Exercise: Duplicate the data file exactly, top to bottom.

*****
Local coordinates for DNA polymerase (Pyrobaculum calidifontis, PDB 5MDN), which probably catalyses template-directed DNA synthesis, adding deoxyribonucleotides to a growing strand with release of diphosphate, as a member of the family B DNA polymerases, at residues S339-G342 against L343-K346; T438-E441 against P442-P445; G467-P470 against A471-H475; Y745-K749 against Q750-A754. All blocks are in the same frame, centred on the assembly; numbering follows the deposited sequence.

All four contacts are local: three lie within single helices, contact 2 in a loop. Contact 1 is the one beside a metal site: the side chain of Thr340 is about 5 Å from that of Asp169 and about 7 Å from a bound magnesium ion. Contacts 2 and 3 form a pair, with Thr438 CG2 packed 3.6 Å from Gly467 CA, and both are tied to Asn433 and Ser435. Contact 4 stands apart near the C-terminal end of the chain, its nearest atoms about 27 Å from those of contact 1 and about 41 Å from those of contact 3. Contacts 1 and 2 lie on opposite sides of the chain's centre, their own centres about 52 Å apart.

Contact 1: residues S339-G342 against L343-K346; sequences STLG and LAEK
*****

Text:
Local coordinates for DNA polymerase (Pyrobaculum calidifontis, PDB 5MDN), which probably catalyses template-directed DNA synthesis, adding deoxyribonucleotides to a growing strand with release of diphosphate, as a member of the family B DNA polymerases, at residues S339-G342 against L343-K346; T438-E441 against P442-P445; G467-P470 against A471-H475; Y745-K749 against Q750-A754. All blocks are in the same frame, centred on the assembly; numbering follows the deposited sequence.

All four contacts are local: three lie within single helices, contact 2 in a loop. Contact 1 is the one beside a metal site: the side chain of Thr340 is about 5 Å from that of Asp169 and about 7 Å from a bound magnesium ion. Contacts 2 and 3 form a pair, with Thr438 CG2 packed 3.6 Å from Gly467 CA, and both are tied to Asn433 and Ser435. Contact 4 stands apart near the C-terminal end of the chain, its nearest atoms about 27 Å from those of contact 1 and about 41 Å from those of contact 3. Contacts 1 and 2 lie on opposite sides of the chain's centre, their own centres about 52 Å apart.

Contact 1: residues S339-G342 against L343-K346; sequences STLG and LAEK